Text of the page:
Every few weeks my Facebook feed revisits another report from a nutty niche website of a study that definitively proves the debilitating evils of infant, child, and pregnant mother vaccinations. The studies cited are usually recycled from the previous unpersuasive iteration, and Simcha Fisher is usually a reliable antidote to them. The issue usually then boils down to journalistic self-reporting by parents who reject vaccinations, which too often is given a polite pass.*
I’m very sad to report that, as unsavoury as it sounds, testimonial and anecdotal personal experience is the exact opposite of large scale scientific experiment and replication. Those who decide to, in matters of modern medicine, rely on the former instead of the latter are risking a great deal of harm for absolutely unfounded reasons. We need not be scientivists, but in matters of basic biology (yes, this includes evolutionary biology) there is no good reason to oppose a developed line of research with populist nuttery.
In other words, in some affairs it is actually important to diminish one’s personal experience as a parent or whathaveyou. It may sound cold, because it is: this cold attitude is exactly what is needed to understand things of this sort. Our intuitions at a scale of “me and my kiddos” is not a sufficient reason to throw out large scale studies and the devastatingly reliable results of herd immunity and so on.
The most grave and serious problem here, however, is not necessarily scientific. It is the sort of atomistic and individualist creed that could lead otherwise well-intended people to assume that they and their children exist in some sort of a vacuum that puts their medical choice in an exclusively private realm. The fact is that this is not a “me and my kids” sort of affair at all. One’s actions in the “private” will have very public consequences. To be cavalier or to wax sentimental about it bespeaks a toxic state of affairs where a society exists in radical isolation from community and a proper sense of solidarity. In this case it’s not about the dole or other social problems, in this case it is about how our bodies are literally co-dependant on each other for survival, life, and death.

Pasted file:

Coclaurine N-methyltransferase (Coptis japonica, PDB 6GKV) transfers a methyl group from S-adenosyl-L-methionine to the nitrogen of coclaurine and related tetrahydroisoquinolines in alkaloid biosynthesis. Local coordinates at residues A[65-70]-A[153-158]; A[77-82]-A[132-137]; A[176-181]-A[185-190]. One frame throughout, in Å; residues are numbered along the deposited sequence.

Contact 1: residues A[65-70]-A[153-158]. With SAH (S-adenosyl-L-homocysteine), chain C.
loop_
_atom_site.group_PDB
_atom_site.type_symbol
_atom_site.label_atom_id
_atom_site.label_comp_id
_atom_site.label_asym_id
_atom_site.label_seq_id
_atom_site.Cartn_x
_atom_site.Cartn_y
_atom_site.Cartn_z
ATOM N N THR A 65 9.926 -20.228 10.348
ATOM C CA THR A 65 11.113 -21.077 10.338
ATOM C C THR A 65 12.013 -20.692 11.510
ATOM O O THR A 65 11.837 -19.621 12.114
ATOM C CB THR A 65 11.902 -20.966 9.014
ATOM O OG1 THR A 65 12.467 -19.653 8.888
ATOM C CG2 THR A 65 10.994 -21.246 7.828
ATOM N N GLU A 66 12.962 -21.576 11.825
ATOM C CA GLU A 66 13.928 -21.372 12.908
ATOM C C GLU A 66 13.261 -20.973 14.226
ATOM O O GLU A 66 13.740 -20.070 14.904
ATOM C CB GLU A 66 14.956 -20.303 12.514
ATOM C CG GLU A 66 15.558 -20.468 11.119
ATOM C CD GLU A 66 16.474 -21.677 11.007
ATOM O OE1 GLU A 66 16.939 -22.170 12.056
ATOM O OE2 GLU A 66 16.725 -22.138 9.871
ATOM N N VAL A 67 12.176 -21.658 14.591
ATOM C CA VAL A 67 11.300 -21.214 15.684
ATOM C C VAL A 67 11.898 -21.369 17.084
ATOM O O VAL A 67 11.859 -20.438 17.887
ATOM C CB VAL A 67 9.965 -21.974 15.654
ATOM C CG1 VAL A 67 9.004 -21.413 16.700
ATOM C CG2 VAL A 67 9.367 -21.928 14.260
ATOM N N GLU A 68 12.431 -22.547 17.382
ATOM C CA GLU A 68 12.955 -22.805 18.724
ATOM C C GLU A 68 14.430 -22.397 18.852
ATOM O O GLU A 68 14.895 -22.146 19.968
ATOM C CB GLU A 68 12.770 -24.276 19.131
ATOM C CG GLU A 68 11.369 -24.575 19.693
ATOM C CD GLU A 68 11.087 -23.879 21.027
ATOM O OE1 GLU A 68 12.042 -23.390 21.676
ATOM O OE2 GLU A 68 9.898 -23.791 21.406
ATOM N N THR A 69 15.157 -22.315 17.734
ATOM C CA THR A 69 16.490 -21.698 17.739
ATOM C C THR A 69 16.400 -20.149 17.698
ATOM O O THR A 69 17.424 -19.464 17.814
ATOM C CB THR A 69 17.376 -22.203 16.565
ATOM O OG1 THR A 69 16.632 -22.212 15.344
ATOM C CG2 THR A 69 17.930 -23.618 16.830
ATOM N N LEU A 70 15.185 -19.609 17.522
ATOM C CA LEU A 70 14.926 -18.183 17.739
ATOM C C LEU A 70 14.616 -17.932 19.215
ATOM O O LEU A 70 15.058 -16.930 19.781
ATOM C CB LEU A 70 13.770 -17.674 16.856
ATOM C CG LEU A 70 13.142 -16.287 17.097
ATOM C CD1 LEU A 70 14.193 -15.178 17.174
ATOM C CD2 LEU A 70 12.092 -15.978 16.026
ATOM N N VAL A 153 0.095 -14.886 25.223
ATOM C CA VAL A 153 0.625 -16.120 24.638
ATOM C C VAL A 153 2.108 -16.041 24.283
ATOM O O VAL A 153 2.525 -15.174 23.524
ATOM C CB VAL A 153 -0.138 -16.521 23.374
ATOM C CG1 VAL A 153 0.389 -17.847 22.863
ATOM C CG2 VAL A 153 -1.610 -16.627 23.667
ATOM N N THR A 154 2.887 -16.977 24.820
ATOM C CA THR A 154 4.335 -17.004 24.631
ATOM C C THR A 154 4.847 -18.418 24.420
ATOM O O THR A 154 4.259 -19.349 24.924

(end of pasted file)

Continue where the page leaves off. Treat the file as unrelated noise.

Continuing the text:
The privatization of the highly social human person is an ideology that inevitably results in fear. Fear of anything eligible for it. New witless collectives of private fear emerge and roll their eyes and post memes on the internet and build a world so self-absorbed, subterranean, and enclosed that the air goes stale and rages boils over into embarrassing leaks for the other cave dwellers to mock, like the Butter Battle of Dr. Seuss. Little do the conservatives and liberals know that they are essentially agreed upon the same exact issues, they are a harmonious and misanthropic chorus of distorted memory and counter-memory — for every anti-vaxer and young earther there is a positivistic scientivist spouting nonsense that is just as dangerous, unfounded, and profoundly indefensible.
There are real comforts in the Catholic ghetto that I know and love and was raised in, but there are also severe dangers. Some of these dangers are more academic and eligible for a long view and dialogue, others are not. Basic vaccinations are of the latter variety, not the former.
*One exception to this is the rare Ilichian anarchist who opposes modern medicine in toto. That is a view that I can respect and even admire, although I ultimately reject it.